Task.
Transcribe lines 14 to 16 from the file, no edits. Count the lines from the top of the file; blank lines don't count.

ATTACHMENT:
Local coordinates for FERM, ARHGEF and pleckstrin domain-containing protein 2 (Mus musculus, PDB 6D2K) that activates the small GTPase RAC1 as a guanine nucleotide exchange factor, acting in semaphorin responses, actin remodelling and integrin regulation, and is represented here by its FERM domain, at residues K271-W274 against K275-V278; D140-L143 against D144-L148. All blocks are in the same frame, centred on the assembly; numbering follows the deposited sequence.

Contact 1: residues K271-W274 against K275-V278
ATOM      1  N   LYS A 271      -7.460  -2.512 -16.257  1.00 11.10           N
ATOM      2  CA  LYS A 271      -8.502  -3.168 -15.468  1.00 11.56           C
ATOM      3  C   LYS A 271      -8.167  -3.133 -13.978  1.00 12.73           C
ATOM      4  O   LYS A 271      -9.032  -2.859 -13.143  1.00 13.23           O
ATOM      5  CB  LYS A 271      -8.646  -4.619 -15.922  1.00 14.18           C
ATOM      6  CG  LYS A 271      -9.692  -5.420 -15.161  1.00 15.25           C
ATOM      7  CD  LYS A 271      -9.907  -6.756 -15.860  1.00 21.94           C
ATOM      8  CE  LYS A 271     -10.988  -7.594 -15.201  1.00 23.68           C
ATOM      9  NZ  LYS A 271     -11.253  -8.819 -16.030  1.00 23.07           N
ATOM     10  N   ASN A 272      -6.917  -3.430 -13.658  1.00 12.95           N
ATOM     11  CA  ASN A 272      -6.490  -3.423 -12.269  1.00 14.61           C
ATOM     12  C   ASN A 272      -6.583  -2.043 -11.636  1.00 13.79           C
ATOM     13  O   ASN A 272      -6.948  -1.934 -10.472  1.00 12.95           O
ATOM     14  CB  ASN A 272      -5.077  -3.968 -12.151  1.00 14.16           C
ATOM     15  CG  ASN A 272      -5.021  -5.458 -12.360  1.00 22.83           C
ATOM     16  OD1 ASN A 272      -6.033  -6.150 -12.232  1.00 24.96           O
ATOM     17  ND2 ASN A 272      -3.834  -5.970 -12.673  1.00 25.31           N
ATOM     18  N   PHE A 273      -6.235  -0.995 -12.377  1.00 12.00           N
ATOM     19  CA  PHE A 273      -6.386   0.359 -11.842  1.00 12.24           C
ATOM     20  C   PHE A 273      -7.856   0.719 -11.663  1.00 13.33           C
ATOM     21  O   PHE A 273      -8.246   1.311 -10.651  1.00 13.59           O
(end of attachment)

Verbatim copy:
ATOM     12  C   ASN A 272      -6.583  -2.043 -11.636  1.00 13.79           C
ATOM     13  O   ASN A 272      -6.948  -1.934 -10.472  1.00 12.95           O
ATOM     14  CB  ASN A 272      -5.077  -3.968 -12.151  1.00 14.16           C